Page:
Throughout the United States, each state’s age of consent is the youngest age at which a person is deemed mature enough by law to consent to sexual activity with a partner.
In other words, a person 16 years of age or younger in the state of Texas isn’t legally old enough to agree to participate in any sexual activity.
Simultaneously, though, many citizens of Texas believe that close in age teens shouldn’t be required to register as a sex offender for life.
For that reason, citizens encouraged legislators to pass the Romeo and Juliet law.
However, when teenaged lovers—or young lovers close in age—were charged with statutory rape or age of consent laws, the punishments didn’t seem to fit the crime.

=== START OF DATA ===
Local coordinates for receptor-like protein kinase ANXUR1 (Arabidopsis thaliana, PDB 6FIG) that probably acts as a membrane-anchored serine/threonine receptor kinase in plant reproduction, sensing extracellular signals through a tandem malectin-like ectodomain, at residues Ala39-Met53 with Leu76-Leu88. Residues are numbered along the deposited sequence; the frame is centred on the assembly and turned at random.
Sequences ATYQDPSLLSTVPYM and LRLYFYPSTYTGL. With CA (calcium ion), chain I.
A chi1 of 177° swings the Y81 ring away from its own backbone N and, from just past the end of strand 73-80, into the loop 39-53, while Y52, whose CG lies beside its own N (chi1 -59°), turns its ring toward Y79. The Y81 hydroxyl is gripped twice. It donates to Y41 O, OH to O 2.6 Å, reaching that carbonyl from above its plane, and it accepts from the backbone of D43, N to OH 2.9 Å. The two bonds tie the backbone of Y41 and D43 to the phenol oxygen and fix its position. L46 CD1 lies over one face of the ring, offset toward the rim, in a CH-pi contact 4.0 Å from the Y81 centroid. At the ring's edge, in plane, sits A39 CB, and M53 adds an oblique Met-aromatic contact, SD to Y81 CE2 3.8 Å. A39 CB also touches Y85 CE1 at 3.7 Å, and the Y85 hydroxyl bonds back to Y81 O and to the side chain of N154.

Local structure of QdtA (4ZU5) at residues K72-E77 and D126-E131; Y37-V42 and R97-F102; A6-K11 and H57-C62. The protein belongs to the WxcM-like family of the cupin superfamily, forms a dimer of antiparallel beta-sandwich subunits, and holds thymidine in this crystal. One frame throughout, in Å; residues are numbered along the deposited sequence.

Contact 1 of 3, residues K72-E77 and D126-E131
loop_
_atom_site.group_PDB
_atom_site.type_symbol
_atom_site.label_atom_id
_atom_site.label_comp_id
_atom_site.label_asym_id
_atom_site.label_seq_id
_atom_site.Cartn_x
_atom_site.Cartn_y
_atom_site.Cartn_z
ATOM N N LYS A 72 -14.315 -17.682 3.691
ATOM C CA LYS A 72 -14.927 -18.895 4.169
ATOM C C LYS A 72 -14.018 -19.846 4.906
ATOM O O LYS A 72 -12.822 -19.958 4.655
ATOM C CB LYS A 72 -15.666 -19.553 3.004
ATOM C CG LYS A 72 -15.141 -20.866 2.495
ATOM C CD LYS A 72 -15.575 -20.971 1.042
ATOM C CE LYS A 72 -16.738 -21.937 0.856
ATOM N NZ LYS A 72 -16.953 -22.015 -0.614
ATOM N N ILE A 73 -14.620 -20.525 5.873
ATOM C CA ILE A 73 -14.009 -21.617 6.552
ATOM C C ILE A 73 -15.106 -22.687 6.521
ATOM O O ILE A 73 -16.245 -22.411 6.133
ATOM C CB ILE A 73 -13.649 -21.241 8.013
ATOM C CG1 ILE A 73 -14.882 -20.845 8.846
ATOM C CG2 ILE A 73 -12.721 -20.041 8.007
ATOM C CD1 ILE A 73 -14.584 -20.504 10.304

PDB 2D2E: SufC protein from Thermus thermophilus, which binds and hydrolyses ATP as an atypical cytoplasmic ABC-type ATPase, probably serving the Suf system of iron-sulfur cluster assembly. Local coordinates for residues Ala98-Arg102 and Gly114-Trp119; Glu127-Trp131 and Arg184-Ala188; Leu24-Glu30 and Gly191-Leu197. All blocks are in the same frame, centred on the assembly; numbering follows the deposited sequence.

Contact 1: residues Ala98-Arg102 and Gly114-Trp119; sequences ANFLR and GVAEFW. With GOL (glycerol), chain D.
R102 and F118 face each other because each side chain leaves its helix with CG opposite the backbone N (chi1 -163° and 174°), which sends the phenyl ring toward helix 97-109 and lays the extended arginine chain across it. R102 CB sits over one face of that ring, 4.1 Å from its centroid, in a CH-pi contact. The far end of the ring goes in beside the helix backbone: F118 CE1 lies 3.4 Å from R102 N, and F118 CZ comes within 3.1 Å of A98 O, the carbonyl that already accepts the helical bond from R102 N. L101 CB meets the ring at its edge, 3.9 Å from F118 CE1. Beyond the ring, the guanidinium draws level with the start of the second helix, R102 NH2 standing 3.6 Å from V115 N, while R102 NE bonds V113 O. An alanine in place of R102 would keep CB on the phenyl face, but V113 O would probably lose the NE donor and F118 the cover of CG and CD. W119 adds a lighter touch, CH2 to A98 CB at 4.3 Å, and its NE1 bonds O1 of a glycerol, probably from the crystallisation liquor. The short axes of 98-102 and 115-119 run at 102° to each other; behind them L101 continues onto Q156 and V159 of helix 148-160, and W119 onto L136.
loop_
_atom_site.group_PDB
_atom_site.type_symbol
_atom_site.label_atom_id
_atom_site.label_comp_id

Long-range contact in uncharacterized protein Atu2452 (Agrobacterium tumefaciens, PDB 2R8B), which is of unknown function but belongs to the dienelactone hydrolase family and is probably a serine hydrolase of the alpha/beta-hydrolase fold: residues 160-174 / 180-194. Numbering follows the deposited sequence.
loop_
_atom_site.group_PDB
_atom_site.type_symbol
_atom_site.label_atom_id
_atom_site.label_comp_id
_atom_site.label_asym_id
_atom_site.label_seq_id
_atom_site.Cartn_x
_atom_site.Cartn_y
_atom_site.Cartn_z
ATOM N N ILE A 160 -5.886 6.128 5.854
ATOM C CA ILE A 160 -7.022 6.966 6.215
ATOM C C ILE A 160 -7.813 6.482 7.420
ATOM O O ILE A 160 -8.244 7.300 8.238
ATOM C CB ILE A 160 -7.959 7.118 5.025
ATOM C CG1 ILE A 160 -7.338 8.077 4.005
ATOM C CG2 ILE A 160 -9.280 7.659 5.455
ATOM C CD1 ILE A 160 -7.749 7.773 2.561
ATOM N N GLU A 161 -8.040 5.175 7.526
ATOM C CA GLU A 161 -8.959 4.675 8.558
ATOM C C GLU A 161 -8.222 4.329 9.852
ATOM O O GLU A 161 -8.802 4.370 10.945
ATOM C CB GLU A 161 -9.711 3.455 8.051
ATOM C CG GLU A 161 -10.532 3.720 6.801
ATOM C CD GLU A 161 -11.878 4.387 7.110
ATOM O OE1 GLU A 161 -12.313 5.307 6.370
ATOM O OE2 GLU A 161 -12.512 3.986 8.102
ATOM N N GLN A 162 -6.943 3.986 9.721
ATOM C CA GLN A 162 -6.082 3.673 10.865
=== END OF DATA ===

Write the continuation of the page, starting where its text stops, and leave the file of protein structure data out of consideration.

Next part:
The law now protects the older partner in the relationship from the need to register as a sex offender, but it doesn’t protect him or her from prosecution of additional sex-related crimes, e.g. If you’re facing possible or actual criminal charges, seek legal help now.Doing so may result in a partner’s prosecution for statutory rape.The statutory rape statute in Texas is violated when an individual participates in a consensual sexual activity with a person under the age of 17.The laws exempt some teens and young adults from prosecution when they engage in a sexual relationship with a person younger than the age of consent.Under the law today, if a young person older than 17 years has consensual sex with a person younger than age 17 years (but at least 15 years, with a maximum four-year difference in ages), the law won’t require the older partner to register as a sex offender if he or she is convicted of statutory rape.